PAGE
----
Sunday, February 9, 2014

Story Time: The Tale of Rona Greenteeth


The Story of Rona Greenteeth
By Mataoka the Shaman
“You’re too fat. You will never give my son children. You can’t cook, your house is filthy, and your hair is a fright.”
“Herbert never should have married you.”

Rona felt these words though they went unspoken. Her mother-in-law dramatically held a scented handkerchief by her nose every time she visited, clutching it with a shaky, gnarled hand while Rona’s husband partially, blissfully remained oblivious. Momma Greenteeth never spoke a disparaging word, only groused and grumbled passively, asking things such as “Was her oven in working order?” because the chicken was underdone, or did she “…know of a good servant?” sneezing like a cat from mismanaged dust motes. Sometimes Rona noticed her cupboards rearranged, or her spices put in alphabetical order after Momma Greenteeth left. Over time, her visits became less frequent, so Rona relaxed somewhat. But in the beginning of her newly wedded joy, Mother Greenteeth destroyed the eager young bride with such sharp disdainful looks, and biting commentary Rona checked her arms for bleeding and cuts after a visit.

Rona knew what she was getting into when she fell in love with Herbert, only in the way one can know because the ending is revealed, not actually having the daily experience. The knowing nods of youth are the highest form of self-deception.

Herbert was the eldest son of three: Momma Greenteeth fought for blessings for all her sons, but the fatigue of fighting for the outlier Herbert took its toll. He was just too different. Herbert was thrown from the nest, tossed to the streets, and sent to make his way and his fortunes, do or die, on his own.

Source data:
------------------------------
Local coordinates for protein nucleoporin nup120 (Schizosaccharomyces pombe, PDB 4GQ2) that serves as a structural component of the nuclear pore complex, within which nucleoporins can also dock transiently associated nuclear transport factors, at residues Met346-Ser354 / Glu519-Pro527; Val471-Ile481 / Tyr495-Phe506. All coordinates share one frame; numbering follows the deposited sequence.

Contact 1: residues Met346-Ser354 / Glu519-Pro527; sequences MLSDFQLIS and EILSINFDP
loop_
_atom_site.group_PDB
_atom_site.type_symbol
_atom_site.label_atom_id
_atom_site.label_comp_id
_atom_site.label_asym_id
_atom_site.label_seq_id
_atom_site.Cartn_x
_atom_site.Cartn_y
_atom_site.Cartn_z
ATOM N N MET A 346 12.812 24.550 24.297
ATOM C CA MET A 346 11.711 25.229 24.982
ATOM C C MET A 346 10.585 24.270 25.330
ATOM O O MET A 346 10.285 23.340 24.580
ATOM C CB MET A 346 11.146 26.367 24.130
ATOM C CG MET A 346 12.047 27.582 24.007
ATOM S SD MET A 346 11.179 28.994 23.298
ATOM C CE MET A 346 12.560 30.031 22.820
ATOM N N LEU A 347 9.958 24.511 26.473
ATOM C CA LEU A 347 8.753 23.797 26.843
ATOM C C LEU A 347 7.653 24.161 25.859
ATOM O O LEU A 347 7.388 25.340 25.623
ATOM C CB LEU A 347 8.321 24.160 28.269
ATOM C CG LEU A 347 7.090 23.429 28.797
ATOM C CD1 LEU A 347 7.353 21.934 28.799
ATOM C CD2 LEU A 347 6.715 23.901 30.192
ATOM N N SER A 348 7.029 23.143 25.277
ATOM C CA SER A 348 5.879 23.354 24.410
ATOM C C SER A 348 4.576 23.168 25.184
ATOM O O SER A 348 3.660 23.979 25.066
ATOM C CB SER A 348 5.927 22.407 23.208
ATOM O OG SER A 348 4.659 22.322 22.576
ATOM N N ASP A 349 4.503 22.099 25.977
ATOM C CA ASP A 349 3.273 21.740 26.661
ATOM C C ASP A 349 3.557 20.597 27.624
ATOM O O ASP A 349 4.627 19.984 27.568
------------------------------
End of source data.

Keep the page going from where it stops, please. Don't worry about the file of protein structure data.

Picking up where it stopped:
Her younger sons both took brides, too, but each was more like Momma in variation: the middle son loved a woman of tradition, of prim and restricted inclinations, odd and unsocial. The youngest son, the favorite, married Jenny Hensworth, who represented the idealized woman Momma Greenteeth believed herself to truly be. Rona was nothing like the image Momma Greenteeth projected, but Jenny slithered in and made a home with the Greenteeth clan by marrying the youngest son, the baby named Kallax. He lived in the Greenteeth estate long after marriageable age, never asked to leave home, gain employment, or seek his fortunes. The baby of the family is often the reclamation child, the child all mothers see as redemptive. His artistic temperament bloomed without worry of a rent payment or grocery bill. His bride, Jenny, an older woman by ten years, managed to give him a son, and they all lived under the Greenteeth roof.

But all was not well.

Two queens in a castle do not always rule the throne with grace. One must always be the maid, while the other the matriarch. Jenny cared for the aging Greenteeths, Momma and Papa, cooked the dinners, while taking care of her infant son strapped to her back, but enjoyed the warmth and luxury of the home and accouterments, too. Rona saw this from afar, heard the stories of discontent in the Greenteeth home, and thanked her stars they lived just far enough away, over the hill, so that she would not continually be compared to the perfect one, the beautiful one: Jenny.

Though Rona knew, as one can only know something superficially, that all was not well, the news they shared with the world was of a perfect scenario: Jenny and Momma Greenteeth began to supplement their income with homemade jams, baked goods, and all manner of delicious feasts, sweet and savory. When Rona first married Herbert she could barely burn a coal, her culinary skills so lacking. She didn’t feel jealous that the two women had found a means to showcase their talents, but their arrangement only served to give Rona the realization that she was not invited to help, or provide any of her own talents. Dejected, she realized her gifts came in one size: make Herbert happy.